Health insurance companies have been very adept at convincing consumers and doctors that insurance premiums continue to rise because of the number of medical malpractice lawsuits. Their argument leads to the conclusion that insurance premiums will stabilize or fall if medical malpractice lawsuits are restricted or prohibited. That’s a neat argument that’s worked as a public relations ploy. However, the facts don’t support the conclusion.
Let’s take a look at personal health insurance premiums. In the first nine months of 2010, insurance companies made a substantial profit of $9.3 billion collectively. That’s a 41% increase in profits from the previous year. So, why do premiums continue to rise?
Let’s now look at malpractice premiums. According to the American Association for Justice, medical malpractice insurance companies’ profits are higher than 99% of Fortune 500 companies.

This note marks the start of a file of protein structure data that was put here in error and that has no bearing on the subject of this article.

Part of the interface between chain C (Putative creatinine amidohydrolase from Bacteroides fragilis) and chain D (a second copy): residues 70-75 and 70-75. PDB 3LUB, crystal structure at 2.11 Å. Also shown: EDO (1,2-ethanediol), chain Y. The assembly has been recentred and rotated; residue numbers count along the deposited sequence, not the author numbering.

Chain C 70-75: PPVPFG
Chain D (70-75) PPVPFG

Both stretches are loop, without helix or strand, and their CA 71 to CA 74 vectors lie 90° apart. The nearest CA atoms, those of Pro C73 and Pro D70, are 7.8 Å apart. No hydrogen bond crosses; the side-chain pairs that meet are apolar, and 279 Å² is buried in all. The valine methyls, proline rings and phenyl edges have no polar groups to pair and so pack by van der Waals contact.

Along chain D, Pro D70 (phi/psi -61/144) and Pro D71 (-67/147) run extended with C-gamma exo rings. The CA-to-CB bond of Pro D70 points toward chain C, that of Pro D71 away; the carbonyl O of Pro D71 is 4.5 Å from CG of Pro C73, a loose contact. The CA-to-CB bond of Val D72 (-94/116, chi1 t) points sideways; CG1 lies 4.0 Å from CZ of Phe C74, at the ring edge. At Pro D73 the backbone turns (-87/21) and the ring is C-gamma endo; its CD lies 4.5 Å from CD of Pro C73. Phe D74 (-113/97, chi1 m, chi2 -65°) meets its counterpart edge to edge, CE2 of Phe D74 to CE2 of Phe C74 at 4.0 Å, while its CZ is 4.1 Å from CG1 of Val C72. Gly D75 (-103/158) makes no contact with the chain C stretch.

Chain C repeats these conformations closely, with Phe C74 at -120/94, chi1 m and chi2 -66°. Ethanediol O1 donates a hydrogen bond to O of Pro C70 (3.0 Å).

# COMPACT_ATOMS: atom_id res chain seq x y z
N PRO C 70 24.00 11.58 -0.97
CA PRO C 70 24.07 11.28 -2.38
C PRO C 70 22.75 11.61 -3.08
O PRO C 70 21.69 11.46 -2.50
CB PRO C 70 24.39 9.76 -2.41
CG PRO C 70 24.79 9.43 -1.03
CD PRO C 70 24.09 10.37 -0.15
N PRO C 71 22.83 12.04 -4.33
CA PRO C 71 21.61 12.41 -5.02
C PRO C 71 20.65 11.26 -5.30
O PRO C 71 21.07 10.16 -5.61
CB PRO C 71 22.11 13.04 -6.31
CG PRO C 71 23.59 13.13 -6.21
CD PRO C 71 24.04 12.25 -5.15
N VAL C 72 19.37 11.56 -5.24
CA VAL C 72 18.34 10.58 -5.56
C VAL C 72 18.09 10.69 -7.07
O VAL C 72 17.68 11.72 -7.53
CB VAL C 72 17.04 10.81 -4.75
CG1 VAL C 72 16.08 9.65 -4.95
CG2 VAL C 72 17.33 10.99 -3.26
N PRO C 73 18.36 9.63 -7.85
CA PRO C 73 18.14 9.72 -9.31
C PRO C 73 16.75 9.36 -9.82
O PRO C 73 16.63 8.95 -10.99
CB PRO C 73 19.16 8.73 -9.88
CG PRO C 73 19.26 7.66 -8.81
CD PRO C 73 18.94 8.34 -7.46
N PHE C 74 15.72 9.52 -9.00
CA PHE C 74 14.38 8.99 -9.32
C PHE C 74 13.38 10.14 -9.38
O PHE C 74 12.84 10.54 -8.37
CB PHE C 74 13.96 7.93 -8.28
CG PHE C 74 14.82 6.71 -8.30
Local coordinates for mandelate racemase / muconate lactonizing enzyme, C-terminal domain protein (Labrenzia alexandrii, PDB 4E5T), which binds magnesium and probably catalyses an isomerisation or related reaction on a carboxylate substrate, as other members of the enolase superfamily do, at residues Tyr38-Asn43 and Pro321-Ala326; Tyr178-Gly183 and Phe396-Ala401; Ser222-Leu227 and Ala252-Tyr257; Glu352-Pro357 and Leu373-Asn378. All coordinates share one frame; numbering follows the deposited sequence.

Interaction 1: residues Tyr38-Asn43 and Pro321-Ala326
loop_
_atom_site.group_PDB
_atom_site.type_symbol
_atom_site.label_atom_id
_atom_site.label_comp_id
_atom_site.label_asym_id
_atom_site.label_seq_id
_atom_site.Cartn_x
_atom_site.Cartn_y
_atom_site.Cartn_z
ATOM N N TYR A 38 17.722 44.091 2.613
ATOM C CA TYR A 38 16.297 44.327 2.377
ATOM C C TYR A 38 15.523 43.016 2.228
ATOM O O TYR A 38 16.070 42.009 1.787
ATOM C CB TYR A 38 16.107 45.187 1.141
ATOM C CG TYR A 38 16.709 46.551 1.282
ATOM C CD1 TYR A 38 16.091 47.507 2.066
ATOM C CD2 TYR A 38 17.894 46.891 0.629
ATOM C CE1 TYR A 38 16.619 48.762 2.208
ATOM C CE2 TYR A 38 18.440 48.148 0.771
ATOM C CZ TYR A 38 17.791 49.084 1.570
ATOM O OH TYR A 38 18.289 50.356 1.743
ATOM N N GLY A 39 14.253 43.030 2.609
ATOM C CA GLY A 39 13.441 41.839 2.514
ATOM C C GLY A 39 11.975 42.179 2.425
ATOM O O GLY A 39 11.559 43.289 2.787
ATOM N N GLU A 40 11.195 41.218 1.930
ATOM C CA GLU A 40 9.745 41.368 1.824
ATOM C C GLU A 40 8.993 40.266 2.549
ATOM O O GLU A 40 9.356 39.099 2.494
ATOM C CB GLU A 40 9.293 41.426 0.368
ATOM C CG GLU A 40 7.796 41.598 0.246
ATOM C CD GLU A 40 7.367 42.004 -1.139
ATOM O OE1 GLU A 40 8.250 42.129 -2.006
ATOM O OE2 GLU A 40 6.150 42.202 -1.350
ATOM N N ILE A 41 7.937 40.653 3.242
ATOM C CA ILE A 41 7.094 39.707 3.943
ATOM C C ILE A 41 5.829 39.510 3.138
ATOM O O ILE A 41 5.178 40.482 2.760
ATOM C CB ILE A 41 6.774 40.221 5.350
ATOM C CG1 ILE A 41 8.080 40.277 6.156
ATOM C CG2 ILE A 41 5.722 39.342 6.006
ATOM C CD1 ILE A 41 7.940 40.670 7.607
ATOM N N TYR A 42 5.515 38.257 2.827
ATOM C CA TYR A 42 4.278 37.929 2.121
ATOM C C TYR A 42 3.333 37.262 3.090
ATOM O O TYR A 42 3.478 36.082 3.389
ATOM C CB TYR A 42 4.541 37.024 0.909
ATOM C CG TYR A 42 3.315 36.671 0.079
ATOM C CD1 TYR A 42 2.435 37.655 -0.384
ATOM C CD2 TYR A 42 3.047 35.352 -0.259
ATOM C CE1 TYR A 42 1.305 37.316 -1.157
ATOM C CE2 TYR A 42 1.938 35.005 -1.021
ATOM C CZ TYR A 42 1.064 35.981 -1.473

The AAJ findings conclude that, “Malpractice insurers have seen their profit margins range from 5.9 percent to 74.8 percent, with an average of 31.2 percent. The report also finds that malpractice insurers have publicly overestimated their losses and underestimated their profits in an attempt to suggest the insurance business and medical practice in general faces a crisis that must be resolved by so-called “tort reform” — i.e., making it harder for patients to sue and to collect damages for their injuries.”
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